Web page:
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Local Leaders Fear Proposed Cuts To EPA, Great Lakes Cleanup Program

Great Lakes Mayors: Cuts Could Negatively Impact Water Protection

Children skating on Lake Superior
Jack Rendulich/AP Photo

Great Lakes mayors say the Trump administration’s proposed 25 percent cut to the U.S. Environmental Protection Agency’s budget could have disastrous effects on water quality and the regional economy.

The agency itself could lose more than $2 billion, according to The Associated Press. Funding for the Great Lakes Restoration Initiative, a federal Great Lakes cleanup program, could be sliced from $300 million to $10 million.

Bayfield Mayor Gordon Ringberg said the proposed cuts are disappointing.

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“(I’m) kind of afraid that it’s going to have a negative impact on what we can do to protect the lake,” Ringberg said. “If that’s the case, then it’s going to impact our tourist industry and fishing industries and everything else that kind of just revolves around the water.”

Bayfield hasn’t received funding from the Great Lakes Restoration Initiative, but nearby Washburn and Ashland have received money for beach improvements.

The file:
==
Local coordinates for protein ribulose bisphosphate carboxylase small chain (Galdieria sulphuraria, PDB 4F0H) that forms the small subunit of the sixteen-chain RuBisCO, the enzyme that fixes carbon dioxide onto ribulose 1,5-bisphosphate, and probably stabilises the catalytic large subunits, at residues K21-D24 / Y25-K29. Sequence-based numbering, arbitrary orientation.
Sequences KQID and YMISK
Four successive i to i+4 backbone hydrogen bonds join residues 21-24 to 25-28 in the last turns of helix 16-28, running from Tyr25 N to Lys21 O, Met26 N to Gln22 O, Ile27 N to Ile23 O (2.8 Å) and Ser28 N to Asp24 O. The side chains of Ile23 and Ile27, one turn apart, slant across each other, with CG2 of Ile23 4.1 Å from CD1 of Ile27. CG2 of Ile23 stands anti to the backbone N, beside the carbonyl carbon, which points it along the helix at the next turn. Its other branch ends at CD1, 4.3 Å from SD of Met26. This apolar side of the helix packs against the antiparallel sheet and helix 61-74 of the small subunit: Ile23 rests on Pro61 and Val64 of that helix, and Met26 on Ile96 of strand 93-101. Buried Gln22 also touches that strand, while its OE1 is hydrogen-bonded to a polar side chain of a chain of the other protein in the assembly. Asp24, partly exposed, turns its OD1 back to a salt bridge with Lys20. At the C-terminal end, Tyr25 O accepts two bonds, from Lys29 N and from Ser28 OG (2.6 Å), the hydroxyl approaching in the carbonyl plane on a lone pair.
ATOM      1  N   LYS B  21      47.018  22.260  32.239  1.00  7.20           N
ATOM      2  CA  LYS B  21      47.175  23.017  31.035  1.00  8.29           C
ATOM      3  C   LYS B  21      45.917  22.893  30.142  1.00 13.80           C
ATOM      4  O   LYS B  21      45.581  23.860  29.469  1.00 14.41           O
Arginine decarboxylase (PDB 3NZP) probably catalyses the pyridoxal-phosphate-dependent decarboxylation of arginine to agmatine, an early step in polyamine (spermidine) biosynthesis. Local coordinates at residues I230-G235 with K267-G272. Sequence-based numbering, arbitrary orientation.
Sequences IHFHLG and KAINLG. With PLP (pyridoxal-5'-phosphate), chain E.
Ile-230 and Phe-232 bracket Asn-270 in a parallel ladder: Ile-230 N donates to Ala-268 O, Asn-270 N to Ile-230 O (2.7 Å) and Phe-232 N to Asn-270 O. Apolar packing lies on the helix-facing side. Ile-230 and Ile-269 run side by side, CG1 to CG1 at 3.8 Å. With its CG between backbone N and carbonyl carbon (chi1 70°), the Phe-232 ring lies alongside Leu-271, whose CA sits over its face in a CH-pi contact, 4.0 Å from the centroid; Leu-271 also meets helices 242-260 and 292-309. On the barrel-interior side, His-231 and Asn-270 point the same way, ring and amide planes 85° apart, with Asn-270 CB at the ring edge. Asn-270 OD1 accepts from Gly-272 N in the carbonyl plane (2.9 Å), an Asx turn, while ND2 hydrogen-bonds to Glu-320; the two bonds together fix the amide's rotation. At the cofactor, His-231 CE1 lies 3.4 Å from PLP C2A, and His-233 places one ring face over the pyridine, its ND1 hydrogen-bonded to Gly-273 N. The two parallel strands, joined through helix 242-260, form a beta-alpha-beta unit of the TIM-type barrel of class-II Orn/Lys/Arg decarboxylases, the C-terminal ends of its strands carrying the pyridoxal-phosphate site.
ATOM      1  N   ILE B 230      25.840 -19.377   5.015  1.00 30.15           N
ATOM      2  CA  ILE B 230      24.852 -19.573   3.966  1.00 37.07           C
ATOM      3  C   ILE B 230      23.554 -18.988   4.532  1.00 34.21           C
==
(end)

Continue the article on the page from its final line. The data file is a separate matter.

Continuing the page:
Ashland Mayor Deb Lewis said the proposed cuts would jeopardize the city’s ability to address water problems.

The city received grants from the EPA in the past year to address public health issues with area beaches, “For example, the grant that we got at Maslowski Beach last year to address sources of E. coli going into the Chequamegon Bay,” Lewis said.

Kris Eilers, executive director of the St. Louis River Alliance based in Duluth, Minnesota, said many Great Lakes communities rely on federal funding to clean up contaminated sites the EPA has identified as Areas of Concern, including the St. Louis River.

“Before the Clean Water Act was passed, it was legal for companies and industries to dump pollutants into the river so those things remain,” Eilers said. “It affects the quality of life for the entire habitat, the fish community and all the way up to the human quality of life.”

Eilers said $73 million is needed to clean up contaminated sediments in the St. Louis River for the Minnesota portion of the project alone. Minnesota needs to provide $24.5 million to access $42.5 million in funding through the Great Lakes Restoration Initiative.

The Great Lakes Restoration Initiative has received bipartisan support from congressional lawmakers over the years. Congress has invested around $2 billion in more than 2,500 projects to clean up contaminated sites around the Great Lakes since 2010.

Trump has said he will cut back spending in some agencies to boost defense in his budget.

Editor’s note: A previous version of this story incorrectly identified the cost for the St. Louis River cleanup. The story has been updated to more accurately reflect Minnesota’s responsibility for cleaning up contaminated sediments in the St. Louis River.